A lake archipelago of more than 1000 islands. A bike path that follows an old railway line alongside and over the lake. Loud loons and ospreys flying overhead at dusk. Ancient deciduous forests.

I’d never been to Sweden, but a bike trip around Lake Åsnen in the south of the country sounded lovely – as close to my dream trip as seemed possible –  so I jumped at the opportunity to enjoy a three-day cycling holiday there in June.

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In the region of Småland, Lake Åsnen has been developing its tourism in recent years with an eye to sustainability and local input. In 2022 the non-profit Green Destinations awarded Åsnen its highest award, Platinum, in its program for sustainable destinations. The contribution of local residents and businesses has created a thriving but considered region for tourism – one that prioritizes the local environment and I was eager to experience it for myself.

My cycling holiday took me mainly through Åsnen’s lakes, quiet villages and Swedish-heritage sites. You can choose your own itinerary if you visit this region or take the hassle out of planning by arranging it all through a local bike-rental company.

Cycle bath beside a lake in Sweden
Enjoying the peace of nature while cycling through Åsnen © Amy Lynch / Lonely Planet

Day 1: Växjö to Torne

I got the train directly from Copenhagen airport and across the Øresund Bridge that connects Denmark with Sweden. After spending most of the previous day making my way to Scandinavia from Dublin, the silent carriage was a delight - connecting me directly to Växjö, where my bikepacking adventure was to begin. An easy and efficient trip.

The cycle route starts from Växjö train station. I picked up my bike (from RentBike.se) here. The plan was to work my way around the lake counterclockwise over the next three days, on a popular (and well-signposted) trail that involves a mix of cycle paths and road cycling, concluding back at the train station. I loaded up my saddlebags, donned my helmet and set out.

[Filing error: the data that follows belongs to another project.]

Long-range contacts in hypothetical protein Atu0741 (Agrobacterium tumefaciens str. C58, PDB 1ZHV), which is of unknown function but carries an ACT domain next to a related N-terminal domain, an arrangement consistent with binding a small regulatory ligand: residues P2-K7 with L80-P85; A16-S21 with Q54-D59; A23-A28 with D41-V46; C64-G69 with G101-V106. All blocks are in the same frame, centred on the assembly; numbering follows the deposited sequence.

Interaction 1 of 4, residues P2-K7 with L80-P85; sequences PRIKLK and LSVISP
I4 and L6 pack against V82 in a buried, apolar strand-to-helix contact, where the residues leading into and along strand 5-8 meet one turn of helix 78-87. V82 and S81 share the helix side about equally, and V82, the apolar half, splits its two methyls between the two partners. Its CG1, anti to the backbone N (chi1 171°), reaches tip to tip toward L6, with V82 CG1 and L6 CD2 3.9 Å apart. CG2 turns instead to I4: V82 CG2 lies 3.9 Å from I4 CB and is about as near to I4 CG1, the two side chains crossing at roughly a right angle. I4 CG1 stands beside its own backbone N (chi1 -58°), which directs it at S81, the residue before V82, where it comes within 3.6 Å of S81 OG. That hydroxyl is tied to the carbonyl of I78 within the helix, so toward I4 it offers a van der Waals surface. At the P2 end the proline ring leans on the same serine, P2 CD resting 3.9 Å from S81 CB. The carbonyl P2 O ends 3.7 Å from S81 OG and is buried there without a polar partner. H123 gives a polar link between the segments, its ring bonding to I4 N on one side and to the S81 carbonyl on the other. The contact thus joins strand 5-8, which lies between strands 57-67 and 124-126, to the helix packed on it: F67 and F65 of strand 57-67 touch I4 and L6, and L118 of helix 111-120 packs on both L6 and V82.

The initial part of the route was joyous – I had energy in my legs, and each bend in the road introduced a new idyllic scene with wooden houses and green fields everywhere. After 28km (17 miles), I took a well-timed stop at Huseby Bruk, an old ironworks with a preserved house and gardens from the 19th century. Now owned by the Swedish government, there are tours available, or you can just wander the grounds.

I learned some memorable stories about the estate and the family that once owned it. For instance, about a daughter who was nearly scammed out of the house by a prince and his accomplice, and a question mark over whether or not that same daughter was actually a daughter of the king. Come for the beautiful gardens; stay for the gossip. 

Huseby Bruk is also an excellent gateway to Åsnen National Park, where you might encounter the so-called Big Five of the region: moose, white-tailed eagle, crane osprey and the black-throated diver. 

After another 10km (6 miles) of cycling, I made it to Torne hot, dusty and tired. My home for the night was Torne Gård, a bed-and-breakfast where I was grateful for a traditional and hearty Swedish dinner of elk and wild pig burgers, carrots, broccoli, potatoes and salad, plus a thick and delicious gravy, that the owner, Edith Karlsson, cooked for me.

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The glamping setup at Urshult Camping © Amy Lynch / Lonely Planet

Day 2: Torne to Urshult

I left early the next morning, wanting to get most of my cycling done before peak heat-wave temperatures set in. With the window open, I could hear so many birds in the trees outside that I doubt I would have slept in even if I’d wanted to. After a filling breakfast, I set out on the next leg of my journey.